Wellhead protection plan advances in Wyoming

Second-phase work approved


Alice Pickering
Wyoming Reporter

The city of Wyoming is set to begin the second phase of its wellhead protection plan. This is a Minnesota Department of Health requirement, but will be a tool for the city as well.

The protection plan is designed to protect the city’s water supply at its sources, and also it will develop goals and objectives for future water and land use.

The first phase of the protection plan was completed at the end of 2012. It was primarily technical and dealt with the sources of water for the city, how much is available and how vulnerable it is to surface contamination. It also addressed the sustainability of the supply, trends in demand, potential quality issues and risk mitigation measures. The aquifer supplying the greater Wyoming area has low vulnerability to contaminants.

Engineer Mark Erichson outlined the scope of the second phase at the March 4 council meeting. It will deal with land use, creating an inventory of potential contamination sites, surface water and an evaluation of the quantity and quality of the available water supplies. Data collection, analysis and maps meeting state requirements will be included.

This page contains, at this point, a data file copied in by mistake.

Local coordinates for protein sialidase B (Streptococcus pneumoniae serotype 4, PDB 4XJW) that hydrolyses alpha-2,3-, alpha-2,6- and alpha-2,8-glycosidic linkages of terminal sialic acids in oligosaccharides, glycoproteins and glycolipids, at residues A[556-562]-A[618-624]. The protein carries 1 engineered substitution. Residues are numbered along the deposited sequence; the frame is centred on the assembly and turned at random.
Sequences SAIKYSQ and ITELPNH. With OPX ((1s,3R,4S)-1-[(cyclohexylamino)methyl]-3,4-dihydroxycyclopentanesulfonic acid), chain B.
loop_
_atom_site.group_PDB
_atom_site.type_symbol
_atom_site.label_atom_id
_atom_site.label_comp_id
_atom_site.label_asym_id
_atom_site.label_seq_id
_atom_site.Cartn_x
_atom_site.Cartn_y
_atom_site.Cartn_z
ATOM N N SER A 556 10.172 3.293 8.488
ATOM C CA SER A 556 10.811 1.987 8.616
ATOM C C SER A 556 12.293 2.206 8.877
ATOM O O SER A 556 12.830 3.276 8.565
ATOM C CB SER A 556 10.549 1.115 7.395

The council authorized WSB & Associates Inc. to begin the work on the second phase. The project cost is not to exceed $16,000.

Administrative assistant

The council approved the hiring of Diane Krinkie to the position of administrative assistant. Chosen from a pool of 302 applicants, Krinkie has extensive experience as an administrative assistant.

She will be working at the city’s front desk but also has writing experience and the skills to work on special projects. Krinkie will be the fifth employee at the city’s offices. The position had been staffed by a paid intern. The city budgeted for the addition of the full-time position.

City Administrator Craig Mattson recommended Krinkie’s hourly wage to be $24.19 an hour. Approval was by a vote of 4-1. Council Member Linda Yeager voted no and advocated a lower wage.